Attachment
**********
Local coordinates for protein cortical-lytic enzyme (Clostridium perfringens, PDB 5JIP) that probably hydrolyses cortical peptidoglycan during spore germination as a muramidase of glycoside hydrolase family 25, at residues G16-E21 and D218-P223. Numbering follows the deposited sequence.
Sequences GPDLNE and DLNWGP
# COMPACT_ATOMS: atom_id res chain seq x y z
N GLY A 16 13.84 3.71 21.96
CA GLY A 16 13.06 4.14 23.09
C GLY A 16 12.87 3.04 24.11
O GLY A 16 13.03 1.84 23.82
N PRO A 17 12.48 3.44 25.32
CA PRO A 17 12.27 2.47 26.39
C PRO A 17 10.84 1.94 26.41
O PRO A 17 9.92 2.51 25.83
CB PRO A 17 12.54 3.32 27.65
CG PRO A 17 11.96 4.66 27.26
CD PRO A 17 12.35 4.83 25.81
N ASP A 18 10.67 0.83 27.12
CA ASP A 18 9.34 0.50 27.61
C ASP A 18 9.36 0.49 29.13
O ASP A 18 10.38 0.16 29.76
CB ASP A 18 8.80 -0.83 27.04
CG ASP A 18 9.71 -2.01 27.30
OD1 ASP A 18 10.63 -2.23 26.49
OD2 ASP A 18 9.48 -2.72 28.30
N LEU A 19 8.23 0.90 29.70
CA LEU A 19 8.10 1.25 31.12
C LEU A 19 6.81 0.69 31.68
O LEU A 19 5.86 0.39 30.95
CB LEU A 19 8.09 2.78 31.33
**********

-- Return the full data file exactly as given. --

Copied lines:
Local coordinates for protein cortical-lytic enzyme (Clostridium perfringens, PDB 5JIP) that probably hydrolyses cortical peptidoglycan during spore germination as a muramidase of glycoside hydrolase family 25, at residues G16-E21 and D218-P223. Numbering follows the deposited sequence.
Sequences GPDLNE and DLNWGP
# COMPACT_ATOMS: atom_id res chain seq x y z
N GLY A 16 13.84 3.71 21.96
CA GLY A 16 13.06 4.14 23.09
C GLY A 16 12.87 3.04 24.11
O GLY A 16 13.03 1.84 23.82
N PRO A 17 12.48 3.44 25.32
CA PRO A 17 12.27 2.47 26.39
C PRO A 17 10.84 1.94 26.41
O PRO A 17 9.92 2.51 25.83
CB PRO A 17 12.54 3.32 27.65
CG PRO A 17 11.96 4.66 27.26
CD PRO A 17 12.35 4.83 25.81
N ASP A 18 10.67 0.83 27.12
CA ASP A 18 9.34 0.50 27.61
C ASP A 18 9.36 0.49 29.13
O ASP A 18 10.38 0.16 29.76
CB ASP A 18 8.80 -0.83 27.04
CG ASP A 18 9.71 -2.01 27.30
OD1 ASP A 18 10.63 -2.23 26.49
OD2 ASP A 18 9.48 -2.72 28.30
N LEU A 19 8.23 0.90 29.70
CA LEU A 19 8.10 1.25 31.12
C LEU A 19 6.81 0.69 31.68
O LEU A 19 5.86 0.39 30.95
CB LEU A 19 8.09 2.78 31.33